Assume a function

$$f(x,y) = 2\vert x \vert + 2\vert y\vert - \vert x-y \vert - \vert x+y \vert$$ If $x>y$ then $f(x,y) = 2y$, If $x<y$ then $f(x,y) = 2\vert x \vert$

How to prove this? If $x>y$ then for $x>0$, $$f(x,y) = 2x + 2y -x + y -x - y = 2y $$ for $x<0$, we have $$f(x,y) = -2x + 2y + x + y +x - y = 2y $$

Now for $y>x$, can I write $f(x,y) = 2\vert x \vert + 2\vert y\vert - \vert y-x \vert - \vert x+y \vert$, such that for $y>0$, we have $$f(x,y) = 2x + 2y - y + x -x - y = 2x$$ and for $y<0$, we have $$f(x,y) = 2x - 2y + y + x - x + y = - 2x $$

Is my logic of proof sound?


1 Answer 1


It is a bit easier to consider this equality first:


Indeed let $y=cx$ ($x\neq 0$, it is trivially verified for $x=0$), then let consider $|x+y|+|x-y|=|x|\,(|1+c|+|1-c|)$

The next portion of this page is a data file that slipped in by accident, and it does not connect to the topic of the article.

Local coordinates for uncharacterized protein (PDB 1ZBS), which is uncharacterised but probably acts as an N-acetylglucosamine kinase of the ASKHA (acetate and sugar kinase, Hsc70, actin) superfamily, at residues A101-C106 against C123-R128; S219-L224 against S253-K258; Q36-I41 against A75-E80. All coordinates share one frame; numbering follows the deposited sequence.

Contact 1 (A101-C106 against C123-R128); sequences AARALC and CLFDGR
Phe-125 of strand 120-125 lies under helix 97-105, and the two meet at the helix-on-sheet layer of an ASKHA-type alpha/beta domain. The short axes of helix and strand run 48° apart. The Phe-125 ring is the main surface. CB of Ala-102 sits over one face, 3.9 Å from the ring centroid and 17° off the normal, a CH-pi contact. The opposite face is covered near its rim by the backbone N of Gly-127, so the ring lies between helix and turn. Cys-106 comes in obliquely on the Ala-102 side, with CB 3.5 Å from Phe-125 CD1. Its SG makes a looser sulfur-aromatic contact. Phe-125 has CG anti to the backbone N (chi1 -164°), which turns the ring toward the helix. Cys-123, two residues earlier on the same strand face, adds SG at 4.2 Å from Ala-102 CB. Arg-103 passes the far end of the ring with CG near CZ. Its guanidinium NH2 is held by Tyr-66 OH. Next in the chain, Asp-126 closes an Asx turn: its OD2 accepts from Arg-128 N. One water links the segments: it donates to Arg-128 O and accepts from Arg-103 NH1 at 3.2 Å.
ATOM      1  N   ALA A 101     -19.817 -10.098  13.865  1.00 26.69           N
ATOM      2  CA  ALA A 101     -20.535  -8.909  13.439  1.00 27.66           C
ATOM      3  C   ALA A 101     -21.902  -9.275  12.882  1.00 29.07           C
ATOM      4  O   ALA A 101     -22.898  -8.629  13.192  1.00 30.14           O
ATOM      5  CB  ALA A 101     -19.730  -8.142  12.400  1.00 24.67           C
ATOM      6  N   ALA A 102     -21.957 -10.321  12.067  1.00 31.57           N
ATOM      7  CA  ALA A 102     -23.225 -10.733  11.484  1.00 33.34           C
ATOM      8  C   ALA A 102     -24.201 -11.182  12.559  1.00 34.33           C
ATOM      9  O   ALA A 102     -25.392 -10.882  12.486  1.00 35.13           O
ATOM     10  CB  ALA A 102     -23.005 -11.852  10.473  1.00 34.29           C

This transformation $y=cx$ allows us to deal only with one variable $c$ instead of two $x,y$ and to reduce the number of subcases to study.

  • $c\ge 1\implies |x|(1+c+c-1)=2c|x|=2|y|$
  • $c\le -1\implies |x|(-1-c+1-c)=-2c|x|=2|y|$
  • $-1\le c\le 1\implies |x|(1+c+1-c)=2|x|$

The first two cases correspond to $|c|\ge 1\iff |y|\ge|x|$ and the third one to $|y|\le |x|$, hence the result.

As a consequence the original problem's expression becomes:



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